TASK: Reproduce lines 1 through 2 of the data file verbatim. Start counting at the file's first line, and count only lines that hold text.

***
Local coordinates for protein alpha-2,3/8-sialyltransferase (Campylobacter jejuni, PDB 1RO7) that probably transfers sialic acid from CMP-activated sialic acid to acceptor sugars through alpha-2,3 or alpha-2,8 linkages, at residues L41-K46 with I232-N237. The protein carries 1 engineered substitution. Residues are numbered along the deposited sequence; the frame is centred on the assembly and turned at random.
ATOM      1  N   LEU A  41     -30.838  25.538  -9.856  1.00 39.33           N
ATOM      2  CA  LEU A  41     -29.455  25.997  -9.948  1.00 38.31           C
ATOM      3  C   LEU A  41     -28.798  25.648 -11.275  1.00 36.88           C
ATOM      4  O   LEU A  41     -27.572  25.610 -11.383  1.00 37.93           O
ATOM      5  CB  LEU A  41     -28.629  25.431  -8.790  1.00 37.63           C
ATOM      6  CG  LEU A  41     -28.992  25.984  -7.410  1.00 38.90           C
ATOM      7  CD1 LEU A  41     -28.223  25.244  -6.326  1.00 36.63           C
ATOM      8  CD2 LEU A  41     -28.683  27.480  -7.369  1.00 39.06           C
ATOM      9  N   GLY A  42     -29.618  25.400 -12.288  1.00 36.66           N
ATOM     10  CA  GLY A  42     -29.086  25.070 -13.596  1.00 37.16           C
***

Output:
Local coordinates for protein alpha-2,3/8-sialyltransferase (Campylobacter jejuni, PDB 1RO7) that probably transfers sialic acid from CMP-activated sialic acid to acceptor sugars through alpha-2,3 or alpha-2,8 linkages, at residues L41-K46 with I232-N237. The protein carries 1 engineered substitution. Residues are numbered along the deposited sequence; the frame is centred on the assembly and turned at random.
ATOM      1  N   LEU A  41     -30.838  25.538  -9.856  1.00 39.33           N